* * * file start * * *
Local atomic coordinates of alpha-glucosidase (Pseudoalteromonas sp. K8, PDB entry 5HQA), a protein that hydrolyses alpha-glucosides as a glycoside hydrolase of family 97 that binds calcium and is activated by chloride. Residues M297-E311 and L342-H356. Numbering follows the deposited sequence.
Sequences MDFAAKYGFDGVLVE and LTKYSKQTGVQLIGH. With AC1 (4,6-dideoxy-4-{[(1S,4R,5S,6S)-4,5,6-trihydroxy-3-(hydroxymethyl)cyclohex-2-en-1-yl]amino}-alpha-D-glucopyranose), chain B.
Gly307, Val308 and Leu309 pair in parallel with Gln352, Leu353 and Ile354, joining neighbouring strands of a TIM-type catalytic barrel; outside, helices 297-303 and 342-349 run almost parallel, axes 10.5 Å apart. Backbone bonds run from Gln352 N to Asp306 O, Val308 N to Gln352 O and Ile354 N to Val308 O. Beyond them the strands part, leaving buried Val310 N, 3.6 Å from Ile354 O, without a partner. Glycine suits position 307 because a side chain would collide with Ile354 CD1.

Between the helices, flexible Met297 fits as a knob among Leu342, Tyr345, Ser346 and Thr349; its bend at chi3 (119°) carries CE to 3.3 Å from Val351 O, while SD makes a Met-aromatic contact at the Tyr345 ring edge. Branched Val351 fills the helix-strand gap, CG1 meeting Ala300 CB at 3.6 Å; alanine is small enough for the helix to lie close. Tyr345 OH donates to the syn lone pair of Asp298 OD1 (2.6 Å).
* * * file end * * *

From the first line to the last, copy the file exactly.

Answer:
Local atomic coordinates of alpha-glucosidase (Pseudoalteromonas sp. K8, PDB entry 5HQA), a protein that hydrolyses alpha-glucosides as a glycoside hydrolase of family 97 that binds calcium and is activated by chloride. Residues M297-E311 and L342-H356. Numbering follows the deposited sequence.
Sequences MDFAAKYGFDGVLVE and LTKYSKQTGVQLIGH. With AC1 (4,6-dideoxy-4-{[(1S,4R,5S,6S)-4,5,6-trihydroxy-3-(hydroxymethyl)cyclohex-2-en-1-yl]amino}-alpha-D-glucopyranose), chain B.
Gly307, Val308 and Leu309 pair in parallel with Gln352, Leu353 and Ile354, joining neighbouring strands of a TIM-type catalytic barrel; outside, helices 297-303 and 342-349 run almost parallel, axes 10.5 Å apart. Backbone bonds run from Gln352 N to Asp306 O, Val308 N to Gln352 O and Ile354 N to Val308 O. Beyond them the strands part, leaving buried Val310 N, 3.6 Å from Ile354 O, without a partner. Glycine suits position 307 because a side chain would collide with Ile354 CD1.

Between the helices, flexible Met297 fits as a knob among Leu342, Tyr345, Ser346 and Thr349; its bend at chi3 (119°) carries CE to 3.3 Å from Val351 O, while SD makes a Met-aromatic contact at the Tyr345 ring edge. Branched Val351 fills the helix-strand gap, CG1 meeting Ala300 CB at 3.6 Å; alanine is small enough for the helix to lie close. Tyr345 OH donates to the syn lone pair of Asp298 OD1 (2.6 Å).